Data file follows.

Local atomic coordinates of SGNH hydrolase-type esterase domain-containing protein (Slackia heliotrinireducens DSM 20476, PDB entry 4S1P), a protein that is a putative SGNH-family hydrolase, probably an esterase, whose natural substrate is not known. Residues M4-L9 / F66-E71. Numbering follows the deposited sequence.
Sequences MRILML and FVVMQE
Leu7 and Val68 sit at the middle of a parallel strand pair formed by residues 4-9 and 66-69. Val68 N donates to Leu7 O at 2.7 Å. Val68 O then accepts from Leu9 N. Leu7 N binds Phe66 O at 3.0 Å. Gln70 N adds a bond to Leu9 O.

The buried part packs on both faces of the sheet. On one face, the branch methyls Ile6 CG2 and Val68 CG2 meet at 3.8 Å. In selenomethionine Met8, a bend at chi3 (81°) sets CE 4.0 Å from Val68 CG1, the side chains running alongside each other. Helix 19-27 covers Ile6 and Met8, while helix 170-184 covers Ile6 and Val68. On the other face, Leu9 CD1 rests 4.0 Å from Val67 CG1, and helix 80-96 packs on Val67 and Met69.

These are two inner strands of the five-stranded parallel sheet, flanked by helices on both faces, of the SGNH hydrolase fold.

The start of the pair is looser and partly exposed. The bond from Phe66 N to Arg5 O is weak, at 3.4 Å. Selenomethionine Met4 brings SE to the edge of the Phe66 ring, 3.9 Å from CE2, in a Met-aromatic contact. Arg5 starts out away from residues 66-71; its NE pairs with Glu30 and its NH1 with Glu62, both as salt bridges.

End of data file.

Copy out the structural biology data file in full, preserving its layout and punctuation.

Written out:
Local atomic coordinates of SGNH hydrolase-type esterase domain-containing protein (Slackia heliotrinireducens DSM 20476, PDB entry 4S1P), a protein that is a putative SGNH-family hydrolase, probably an esterase, whose natural substrate is not known. Residues M4-L9 / F66-E71. Numbering follows the deposited sequence.
Sequences MRILML and FVVMQE
Leu7 and Val68 sit at the middle of a parallel strand pair formed by residues 4-9 and 66-69. Val68 N donates to Leu7 O at 2.7 Å. Val68 O then accepts from Leu9 N. Leu7 N binds Phe66 O at 3.0 Å. Gln70 N adds a bond to Leu9 O.

The buried part packs on both faces of the sheet. On one face, the branch methyls Ile6 CG2 and Val68 CG2 meet at 3.8 Å. In selenomethionine Met8, a bend at chi3 (81°) sets CE 4.0 Å from Val68 CG1, the side chains running alongside each other. Helix 19-27 covers Ile6 and Met8, while helix 170-184 covers Ile6 and Val68. On the other face, Leu9 CD1 rests 4.0 Å from Val67 CG1, and helix 80-96 packs on Val67 and Met69.

These are two inner strands of the five-stranded parallel sheet, flanked by helices on both faces, of the SGNH hydrolase fold.

The start of the pair is looser and partly exposed. The bond from Phe66 N to Arg5 O is weak, at 3.4 Å. Selenomethionine Met4 brings SE to the edge of the Phe66 ring, 3.9 Å from CE2, in a Met-aromatic contact. Arg5 starts out away from residues 66-71; its NE pairs with Glu30 and its NH1 with Glu62, both as salt bridges.